Monday, April 21, 2008

Full blurb for The Crystal Cave

Most of the blurbs we've posted on the Novels page for each book come from the jackets of the William Morrow hardcovers, the first editions published in the US. They're much more complete than those put on paperbacks and reissues, and I think they're very nicely written and do an excellent job of matching the tone of the books.

Of course, that meant we had to locate a copy of each edition with dust jacket intact, not always an easy thing to do. A few weeks ago I finally located a hardcover copy of The Crystal Cave with a jacket, so I've posted the fuller blurb to the website. Yay for library sales. Here it is:
Almost everyone knows Merlin as the dark, brooding figure mysteriously associated with Camelot and King Arthur’s court.

But who, really, was Merlin? Was he the enchanter of fairy tales, the magician in the black robe and pointed hat and wand? Or was he the king and prophet of old legends of Brittany and Wales? How did a man reputed to be the bastard son of the Prince of Darkness, and condemned to death as a child of the Devil, become the chief architect of the first united Britain?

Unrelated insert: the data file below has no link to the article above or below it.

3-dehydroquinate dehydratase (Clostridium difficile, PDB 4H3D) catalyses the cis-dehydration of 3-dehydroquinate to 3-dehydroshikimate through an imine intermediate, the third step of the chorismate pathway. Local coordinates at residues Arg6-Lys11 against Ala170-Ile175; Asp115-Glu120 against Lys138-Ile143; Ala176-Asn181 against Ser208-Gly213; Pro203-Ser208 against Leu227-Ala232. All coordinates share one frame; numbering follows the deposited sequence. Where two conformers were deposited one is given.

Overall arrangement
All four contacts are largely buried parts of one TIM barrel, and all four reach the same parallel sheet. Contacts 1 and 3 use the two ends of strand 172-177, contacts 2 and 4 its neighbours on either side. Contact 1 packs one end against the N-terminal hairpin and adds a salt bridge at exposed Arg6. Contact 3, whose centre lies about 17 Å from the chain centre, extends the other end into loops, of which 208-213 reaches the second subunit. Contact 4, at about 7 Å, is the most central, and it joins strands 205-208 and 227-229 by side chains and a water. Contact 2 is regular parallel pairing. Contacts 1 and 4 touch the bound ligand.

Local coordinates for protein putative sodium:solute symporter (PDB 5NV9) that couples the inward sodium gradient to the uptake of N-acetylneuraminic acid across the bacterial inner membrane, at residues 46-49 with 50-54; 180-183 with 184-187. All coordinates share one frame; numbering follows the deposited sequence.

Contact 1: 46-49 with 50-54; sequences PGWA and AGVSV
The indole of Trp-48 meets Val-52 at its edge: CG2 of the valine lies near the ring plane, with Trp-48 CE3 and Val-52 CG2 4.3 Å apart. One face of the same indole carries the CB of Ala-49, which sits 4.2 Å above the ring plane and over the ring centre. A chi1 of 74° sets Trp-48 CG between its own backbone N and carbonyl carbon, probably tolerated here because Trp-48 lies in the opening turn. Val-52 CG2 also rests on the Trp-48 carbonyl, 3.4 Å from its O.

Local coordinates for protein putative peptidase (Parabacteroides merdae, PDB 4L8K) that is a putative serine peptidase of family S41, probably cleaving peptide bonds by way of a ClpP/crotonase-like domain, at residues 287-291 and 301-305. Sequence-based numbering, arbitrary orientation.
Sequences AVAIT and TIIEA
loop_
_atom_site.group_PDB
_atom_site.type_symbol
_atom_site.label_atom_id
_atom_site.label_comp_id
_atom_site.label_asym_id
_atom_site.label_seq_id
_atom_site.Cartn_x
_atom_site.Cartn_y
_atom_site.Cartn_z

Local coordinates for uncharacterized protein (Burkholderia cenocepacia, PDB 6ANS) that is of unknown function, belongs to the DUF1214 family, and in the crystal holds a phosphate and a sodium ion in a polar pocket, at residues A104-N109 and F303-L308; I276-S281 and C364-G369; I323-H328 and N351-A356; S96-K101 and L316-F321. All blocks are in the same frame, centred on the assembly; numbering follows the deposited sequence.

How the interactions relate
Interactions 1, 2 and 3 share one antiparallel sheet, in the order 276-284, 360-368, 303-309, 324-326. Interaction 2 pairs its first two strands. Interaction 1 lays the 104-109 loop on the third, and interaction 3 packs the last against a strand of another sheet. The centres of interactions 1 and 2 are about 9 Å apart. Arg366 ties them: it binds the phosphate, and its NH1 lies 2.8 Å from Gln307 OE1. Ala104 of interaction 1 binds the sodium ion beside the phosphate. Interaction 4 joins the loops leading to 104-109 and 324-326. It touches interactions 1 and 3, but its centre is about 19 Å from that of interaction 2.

Mary Stewart’s answers to these provocative questions form a spell-binding novel that catapults the reader into fifth-century Britain – a land uncertainly emerging from Roman rule and divided by conflicting loyalties, political and spiritual; a land riddled with rumor real and planted, and spear-alert with superstitious fear.

Into this strange world was born Merlin, bastard son of Niniane, daughter of the King of South Wales, and an unknown father. The novel opens in Wales when Merlin is seven, and closes in Cornwall, at Tintagel, with the begetting of Arthur.

Mary Stewart is one of the most widely read novelists writing today. Her great gift as a storyteller, her enviable flair for making places and action come alive have never been more clearly defined than in The Crystal Cave.

This is not a story to be read once, however eagerly, and then forgotten. Its imaginative truth will stand the test of time.

We are still missing Morrow blurbs for Madam, Will You Talk, Thunder on the Right, Airs Above the Ground, and The Moon-Spinners. If anyone has hardcover copies of any of these and wants to transcribe the blurb and send it to us, we'd greatly appreciate it.